German Court Rules That IP Addresses Are Not Personal Info

from the it's-just-business dept

There's been an ongoing discussion in Europe as to whether or not IP addresses should be considered personal info. The implications have a lot to do with how companies deal with your IP address. If it is considered private info, then they are quite limited in what they can do with it. If it's not, then it opens up ISPs to being required to store your IP addresses in log files that they may be required to keep. As we noted when this debate first heated up, the entire argument is a little misleading, as it sets up a false scenario. Lots of your info is private in some scenarios and public in others. You give out your name freely in some cases, but in others might not want it known. Your IP address is, by default, "public" in that you have to display it to computers you connect to in order to do anything online.

A German court has now ruled that IP addresses should not be considered personal info, and thus can be stored without problem by ISPs. In this case, an individual had sued, claiming that sites that kept log files were violating his privacy, but that would be like saying a store that videotaped you entering their premises violated your privacy. Putting yourself out in public means you're out in public, even if it's online. In this case, it sounds like the court got it right.


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(Flattened / Threaded)

  1.  
    identicon
    Benjamin Wright, Oct 21st, 2008 @ 9:31pm

    legal terms of service

    Some European authorities (maybe outside Germany) may still take the position that IP address is "personally identifiable information" subject to privacy law protection. However, a network administrator might justify its collection and processing of a visitor's IP address by posting legal terms under which the visitor consents. --Ben

     

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  2.  
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    Allen (profile), Oct 22nd, 2008 @ 1:08am

    My first reaction was to half disagree, but the article you refer to said it already:

    "Without additional information, IP addresses do not count as personal data"

    Once you are able to link the IP address to something that identifies you personally like a user name or the email address entered above then it becomes a common key that could possibly be used to mine all sorts of private information.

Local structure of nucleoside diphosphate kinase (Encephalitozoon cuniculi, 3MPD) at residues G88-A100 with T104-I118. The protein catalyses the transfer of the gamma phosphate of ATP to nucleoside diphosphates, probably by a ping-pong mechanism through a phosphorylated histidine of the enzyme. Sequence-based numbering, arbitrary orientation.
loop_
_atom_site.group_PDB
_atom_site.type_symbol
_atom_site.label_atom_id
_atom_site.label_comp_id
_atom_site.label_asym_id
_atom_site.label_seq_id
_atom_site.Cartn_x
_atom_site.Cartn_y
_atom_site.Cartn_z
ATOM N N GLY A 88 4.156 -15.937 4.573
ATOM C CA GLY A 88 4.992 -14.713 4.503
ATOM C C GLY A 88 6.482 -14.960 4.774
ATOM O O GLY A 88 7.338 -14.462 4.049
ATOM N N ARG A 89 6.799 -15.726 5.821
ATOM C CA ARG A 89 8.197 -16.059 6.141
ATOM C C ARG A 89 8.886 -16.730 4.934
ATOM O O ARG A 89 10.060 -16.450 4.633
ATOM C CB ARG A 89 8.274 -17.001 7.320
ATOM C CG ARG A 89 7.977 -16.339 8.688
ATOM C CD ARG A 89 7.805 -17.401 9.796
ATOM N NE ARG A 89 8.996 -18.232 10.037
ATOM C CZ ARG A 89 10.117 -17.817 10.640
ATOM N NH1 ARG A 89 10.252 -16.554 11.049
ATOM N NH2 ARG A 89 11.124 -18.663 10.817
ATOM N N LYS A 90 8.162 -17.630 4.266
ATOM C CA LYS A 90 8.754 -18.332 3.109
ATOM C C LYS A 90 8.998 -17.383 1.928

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  3.  
    identicon
    Anonymous Coward, Oct 22nd, 2008 @ 7:08am

    "Once you are able to link the IP address to something that identifies you personally like a user name or the email address entered above then it becomes a common key that could possibly be used to mine all sorts of private information."

    For example - plenty of forums display IP addresses which can be linked to the poster's name or at least handle.

     

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  4.  
    identicon
    Jim, Oct 22nd, 2008 @ 9:47am

    comment

    While I agree your ip address is requierd to be public I think an important point is being missed, you suggested when out side you are in public however if you are captured on cctv while in public there are rules on how that info may be used, viewed and stored. With regards to ip address use the concern is not that loks are kept, but how the data is used there is a differance between, network admin and police use and simply selling click data.

     

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  5.  
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    Anthony, Oct 22nd, 2008 @ 3:44pm

    I was always under the impression that IP addresses belonged to the ISP, not the end user. My computer has an IP address, but the address was assigned to my ISP and obtained by my computer (not me) through DHCP. If that's still true, how did this case even make it to court?

     

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  6.  
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    Michael Talpas (profile), Nov 13th, 2008 @ 11:17am

    Let us look at the context. He sued because the sites he was visiting were keeping logs of his IP address. This is a lot like saying that when you go to the store and give them your name, they remember your name later on. Of course the site logs your IP address: this is part of how networking and the internet works. The computer, by its very nature, logs your visit when you send it your IP address. Duh.

    Now, if he had been suing because they were using the logs for some sort of privacy violation, that might be different, and would bring up other problems. But the idea that you would sue because a computer remembered your name (As above, if you go to a store and tell them your name, you can't sue because they later remember your name) is ridiculous. I'm glad to see someone in the government of Germany is paying attention.

    Now, if we could get the idiots in the US to do the same, we might be getting somewhere...

     

    reply to this | link to this | view in thread ]


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